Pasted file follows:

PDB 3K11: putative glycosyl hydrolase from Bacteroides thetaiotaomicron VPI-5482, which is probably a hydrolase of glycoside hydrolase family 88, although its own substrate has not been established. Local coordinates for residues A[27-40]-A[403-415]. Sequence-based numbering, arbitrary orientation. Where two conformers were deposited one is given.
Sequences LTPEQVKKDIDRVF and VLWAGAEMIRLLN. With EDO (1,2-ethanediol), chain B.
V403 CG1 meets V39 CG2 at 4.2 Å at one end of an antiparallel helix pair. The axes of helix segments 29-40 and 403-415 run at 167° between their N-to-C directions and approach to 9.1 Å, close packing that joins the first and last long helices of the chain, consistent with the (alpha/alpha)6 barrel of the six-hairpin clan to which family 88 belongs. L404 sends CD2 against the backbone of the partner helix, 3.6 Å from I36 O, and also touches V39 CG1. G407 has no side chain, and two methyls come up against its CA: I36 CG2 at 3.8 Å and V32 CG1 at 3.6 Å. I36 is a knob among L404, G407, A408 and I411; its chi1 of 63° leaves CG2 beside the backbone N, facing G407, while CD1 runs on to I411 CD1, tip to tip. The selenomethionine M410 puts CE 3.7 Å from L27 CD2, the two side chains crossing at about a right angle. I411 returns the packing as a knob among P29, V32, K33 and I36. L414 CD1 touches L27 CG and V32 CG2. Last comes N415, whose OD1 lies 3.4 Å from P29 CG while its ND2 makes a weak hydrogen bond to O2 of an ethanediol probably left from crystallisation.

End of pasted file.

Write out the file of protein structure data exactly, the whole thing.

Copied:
PDB 3K11: putative glycosyl hydrolase from Bacteroides thetaiotaomicron VPI-5482, which is probably a hydrolase of glycoside hydrolase family 88, although its own substrate has not been established. Local coordinates for residues A[27-40]-A[403-415]. Sequence-based numbering, arbitrary orientation. Where two conformers were deposited one is given.
Sequences LTPEQVKKDIDRVF and VLWAGAEMIRLLN. With EDO (1,2-ethanediol), chain B.
V403 CG1 meets V39 CG2 at 4.2 Å at one end of an antiparallel helix pair. The axes of helix segments 29-40 and 403-415 run at 167° between their N-to-C directions and approach to 9.1 Å, close packing that joins the first and last long helices of the chain, consistent with the (alpha/alpha)6 barrel of the six-hairpin clan to which family 88 belongs. L404 sends CD2 against the backbone of the partner helix, 3.6 Å from I36 O, and also touches V39 CG1. G407 has no side chain, and two methyls come up against its CA: I36 CG2 at 3.8 Å and V32 CG1 at 3.6 Å. I36 is a knob among L404, G407, A408 and I411; its chi1 of 63° leaves CG2 beside the backbone N, facing G407, while CD1 runs on to I411 CD1, tip to tip. The selenomethionine M410 puts CE 3.7 Å from L27 CD2, the two side chains crossing at about a right angle. I411 returns the packing as a knob among P29, V32, K33 and I36. L414 CD1 touches L27 CG and V32 CG2. Last comes N415, whose OD1 lies 3.4 Å from P29 CG while its ND2 makes a weak hydrogen bond to O2 of an ethanediol probably left from crystallisation.